The Organization for Security and Cooperation in Europe denounced the decision by the Belarusian authorities not to extend the diplomatic accreditation of the last remaining member of the Advisory and Monitoring Group. A press release issued by the Portuguese OSCE Chairmanship said the continued expulsion of AMG members “does not contribute to the desirable normalization of relations between Belarus and the OSCE.” The Chairmanship reiterated its “readiness to enter into productive negotiations with the Belarusian authorities” regarding this issue.

Following is the press release:

“Despite renewed efforts by the OSCE Chairmanship to overcome the current difficulties between Belarus and the OSCE, the Chair announces with regret that the Belarusian authorities have refused to extend the diplomatic accreditation of the Officer-in-Charge, Ms. Alina Josan, the last remaining member of the Advisory and Monitoring Group (AMG).”

“The de facto expulsion of Ms. Alina Josan, effective from October 29, 2002, follows the expulsion by the Belarusian authorities of the AMG Acting Head in April 2002, Deputy Acting Head in June 2002 and Human Dimension Officer in September 2002.”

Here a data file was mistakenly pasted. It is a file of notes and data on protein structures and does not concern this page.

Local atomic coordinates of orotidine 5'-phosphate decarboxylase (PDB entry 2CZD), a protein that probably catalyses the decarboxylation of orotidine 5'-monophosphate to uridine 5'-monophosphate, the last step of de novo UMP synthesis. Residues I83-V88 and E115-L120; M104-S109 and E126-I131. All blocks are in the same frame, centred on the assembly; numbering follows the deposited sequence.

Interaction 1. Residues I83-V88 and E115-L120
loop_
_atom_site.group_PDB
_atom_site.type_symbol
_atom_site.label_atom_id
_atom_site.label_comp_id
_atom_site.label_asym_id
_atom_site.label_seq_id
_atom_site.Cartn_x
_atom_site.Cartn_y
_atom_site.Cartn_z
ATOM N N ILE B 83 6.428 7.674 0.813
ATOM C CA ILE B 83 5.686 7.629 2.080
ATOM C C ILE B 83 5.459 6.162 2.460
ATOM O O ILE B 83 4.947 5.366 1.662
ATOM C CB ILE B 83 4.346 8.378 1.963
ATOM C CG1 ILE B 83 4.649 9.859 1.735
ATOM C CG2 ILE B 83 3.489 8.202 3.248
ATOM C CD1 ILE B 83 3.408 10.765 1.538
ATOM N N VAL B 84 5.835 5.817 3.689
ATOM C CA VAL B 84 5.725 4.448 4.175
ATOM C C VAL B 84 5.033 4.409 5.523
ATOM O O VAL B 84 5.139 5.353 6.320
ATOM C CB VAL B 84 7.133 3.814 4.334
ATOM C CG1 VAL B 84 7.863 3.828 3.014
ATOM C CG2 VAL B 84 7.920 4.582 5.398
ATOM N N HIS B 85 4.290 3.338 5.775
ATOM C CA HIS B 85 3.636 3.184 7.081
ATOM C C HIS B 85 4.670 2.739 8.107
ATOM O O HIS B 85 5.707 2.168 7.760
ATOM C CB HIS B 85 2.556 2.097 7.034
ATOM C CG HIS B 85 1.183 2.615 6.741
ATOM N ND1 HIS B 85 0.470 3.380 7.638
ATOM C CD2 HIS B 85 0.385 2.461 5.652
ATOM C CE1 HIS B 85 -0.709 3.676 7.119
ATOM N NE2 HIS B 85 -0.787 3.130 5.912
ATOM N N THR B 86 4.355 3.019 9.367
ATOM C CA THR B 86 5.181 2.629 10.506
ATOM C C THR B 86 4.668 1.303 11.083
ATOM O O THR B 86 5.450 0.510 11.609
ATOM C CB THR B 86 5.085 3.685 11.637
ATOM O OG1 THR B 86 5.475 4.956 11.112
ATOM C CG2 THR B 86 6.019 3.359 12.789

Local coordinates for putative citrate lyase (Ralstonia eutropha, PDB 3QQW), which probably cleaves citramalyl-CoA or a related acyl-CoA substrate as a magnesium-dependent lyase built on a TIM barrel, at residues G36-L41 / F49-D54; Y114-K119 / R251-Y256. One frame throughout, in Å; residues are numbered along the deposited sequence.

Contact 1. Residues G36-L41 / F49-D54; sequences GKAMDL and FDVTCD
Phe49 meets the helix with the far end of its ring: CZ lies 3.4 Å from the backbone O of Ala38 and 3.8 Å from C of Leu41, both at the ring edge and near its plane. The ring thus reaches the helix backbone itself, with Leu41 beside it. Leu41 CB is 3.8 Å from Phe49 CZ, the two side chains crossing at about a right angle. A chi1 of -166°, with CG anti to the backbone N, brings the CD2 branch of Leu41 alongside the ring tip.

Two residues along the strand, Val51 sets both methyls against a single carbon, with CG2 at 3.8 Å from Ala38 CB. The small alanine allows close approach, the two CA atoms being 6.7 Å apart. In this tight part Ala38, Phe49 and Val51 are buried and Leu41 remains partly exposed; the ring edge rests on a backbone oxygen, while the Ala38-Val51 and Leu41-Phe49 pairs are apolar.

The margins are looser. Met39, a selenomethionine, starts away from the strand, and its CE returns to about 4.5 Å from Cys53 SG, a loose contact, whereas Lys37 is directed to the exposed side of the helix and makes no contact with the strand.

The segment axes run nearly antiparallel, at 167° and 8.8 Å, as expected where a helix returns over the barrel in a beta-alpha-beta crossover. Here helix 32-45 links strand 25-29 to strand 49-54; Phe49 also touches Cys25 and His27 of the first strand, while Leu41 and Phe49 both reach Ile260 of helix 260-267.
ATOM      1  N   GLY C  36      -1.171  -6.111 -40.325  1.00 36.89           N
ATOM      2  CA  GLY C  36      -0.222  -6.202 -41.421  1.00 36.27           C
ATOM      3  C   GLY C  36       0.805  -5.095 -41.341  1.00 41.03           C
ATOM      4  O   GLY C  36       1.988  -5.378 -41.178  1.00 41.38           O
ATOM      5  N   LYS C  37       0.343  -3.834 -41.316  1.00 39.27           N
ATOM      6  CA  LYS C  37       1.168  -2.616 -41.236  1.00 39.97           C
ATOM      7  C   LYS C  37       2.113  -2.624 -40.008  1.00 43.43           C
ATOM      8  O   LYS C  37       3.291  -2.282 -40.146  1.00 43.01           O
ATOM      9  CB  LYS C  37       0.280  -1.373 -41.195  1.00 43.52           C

“The fact that the Belarusian authorities have decided to continue expelling OSCE Mission members as the OSCE Chairmanship makes new attempts to begin consultations and negotiations does not contribute to the desirable normalization of relations between Belarus and the OSCE. While the Belarusian authorities have withdrawn all basic conditions for the AMG to function in a normal and adequate manner in Minsk, the AMG’s mandate remains valid and the Chairmanship will ensure the continuation of its activities from Vienna. The Chairmanship recalls that the AMG’s mandate was agreed upon by a decision of the Permanent Council in September 1997 and that it can only be terminated by a formal decision of the Permanent Council.”